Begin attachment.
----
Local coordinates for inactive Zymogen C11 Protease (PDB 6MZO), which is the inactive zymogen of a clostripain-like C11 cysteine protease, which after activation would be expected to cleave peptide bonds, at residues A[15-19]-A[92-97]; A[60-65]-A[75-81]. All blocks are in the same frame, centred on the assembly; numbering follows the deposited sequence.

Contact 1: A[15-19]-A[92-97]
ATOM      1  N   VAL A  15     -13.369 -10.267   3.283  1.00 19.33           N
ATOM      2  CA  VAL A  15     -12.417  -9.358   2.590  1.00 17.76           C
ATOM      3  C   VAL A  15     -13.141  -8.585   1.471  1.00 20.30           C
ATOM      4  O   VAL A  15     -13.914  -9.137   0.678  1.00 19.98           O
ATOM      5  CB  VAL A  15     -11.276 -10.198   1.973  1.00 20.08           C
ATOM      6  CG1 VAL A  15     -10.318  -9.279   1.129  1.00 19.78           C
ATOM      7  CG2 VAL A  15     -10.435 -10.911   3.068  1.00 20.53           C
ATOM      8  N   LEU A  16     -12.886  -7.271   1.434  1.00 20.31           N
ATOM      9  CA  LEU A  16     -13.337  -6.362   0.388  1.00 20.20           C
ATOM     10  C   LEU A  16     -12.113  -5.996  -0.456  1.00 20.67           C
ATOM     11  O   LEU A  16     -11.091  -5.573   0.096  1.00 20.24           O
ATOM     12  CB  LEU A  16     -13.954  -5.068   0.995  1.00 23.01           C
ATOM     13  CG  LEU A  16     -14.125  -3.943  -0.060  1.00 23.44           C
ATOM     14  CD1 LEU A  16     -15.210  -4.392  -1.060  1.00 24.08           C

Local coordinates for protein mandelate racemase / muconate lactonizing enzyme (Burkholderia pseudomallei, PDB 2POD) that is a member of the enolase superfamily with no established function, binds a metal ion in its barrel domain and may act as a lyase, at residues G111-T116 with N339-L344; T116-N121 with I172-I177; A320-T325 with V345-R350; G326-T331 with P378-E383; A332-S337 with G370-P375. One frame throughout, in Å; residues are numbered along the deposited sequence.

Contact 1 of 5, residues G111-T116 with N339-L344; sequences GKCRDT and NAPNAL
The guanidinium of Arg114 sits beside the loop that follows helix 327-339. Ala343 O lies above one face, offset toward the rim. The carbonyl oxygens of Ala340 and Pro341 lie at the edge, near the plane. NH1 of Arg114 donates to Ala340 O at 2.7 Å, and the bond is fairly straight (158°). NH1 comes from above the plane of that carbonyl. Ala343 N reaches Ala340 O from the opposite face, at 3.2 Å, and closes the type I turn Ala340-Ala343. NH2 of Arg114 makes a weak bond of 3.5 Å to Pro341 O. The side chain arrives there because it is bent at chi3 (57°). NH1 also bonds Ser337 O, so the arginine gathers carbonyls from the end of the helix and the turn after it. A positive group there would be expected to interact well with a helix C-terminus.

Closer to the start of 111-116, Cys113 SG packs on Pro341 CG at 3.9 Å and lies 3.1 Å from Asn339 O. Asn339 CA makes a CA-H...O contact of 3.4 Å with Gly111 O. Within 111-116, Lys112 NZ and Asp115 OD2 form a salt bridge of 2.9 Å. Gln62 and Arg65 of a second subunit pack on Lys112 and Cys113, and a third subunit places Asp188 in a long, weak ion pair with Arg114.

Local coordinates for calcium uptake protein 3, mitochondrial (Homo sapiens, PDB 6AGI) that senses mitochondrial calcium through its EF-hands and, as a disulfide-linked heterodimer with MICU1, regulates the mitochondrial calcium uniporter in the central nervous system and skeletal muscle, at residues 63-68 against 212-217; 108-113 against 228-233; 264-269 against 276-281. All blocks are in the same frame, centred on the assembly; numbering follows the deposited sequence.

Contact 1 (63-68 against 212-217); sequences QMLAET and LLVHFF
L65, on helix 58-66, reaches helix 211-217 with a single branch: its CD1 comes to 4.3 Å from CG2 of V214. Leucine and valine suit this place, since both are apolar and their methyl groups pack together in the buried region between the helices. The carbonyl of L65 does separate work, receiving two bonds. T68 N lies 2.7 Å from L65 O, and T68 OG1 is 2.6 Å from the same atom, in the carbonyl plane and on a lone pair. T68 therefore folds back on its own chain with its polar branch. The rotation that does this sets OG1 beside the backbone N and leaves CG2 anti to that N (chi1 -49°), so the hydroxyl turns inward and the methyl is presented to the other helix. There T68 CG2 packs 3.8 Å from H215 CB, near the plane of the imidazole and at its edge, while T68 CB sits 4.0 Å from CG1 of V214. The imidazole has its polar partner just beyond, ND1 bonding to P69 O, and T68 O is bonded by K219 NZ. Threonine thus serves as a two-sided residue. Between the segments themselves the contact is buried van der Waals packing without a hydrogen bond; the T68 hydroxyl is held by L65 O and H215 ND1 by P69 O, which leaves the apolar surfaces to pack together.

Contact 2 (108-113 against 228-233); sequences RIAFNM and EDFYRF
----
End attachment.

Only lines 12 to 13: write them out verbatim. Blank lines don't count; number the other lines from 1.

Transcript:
ATOM     10  C   LEU A  16     -12.113  -5.996  -0.456  1.00 20.67           C
ATOM     11  O   LEU A  16     -11.091  -5.573   0.096  1.00 20.24           O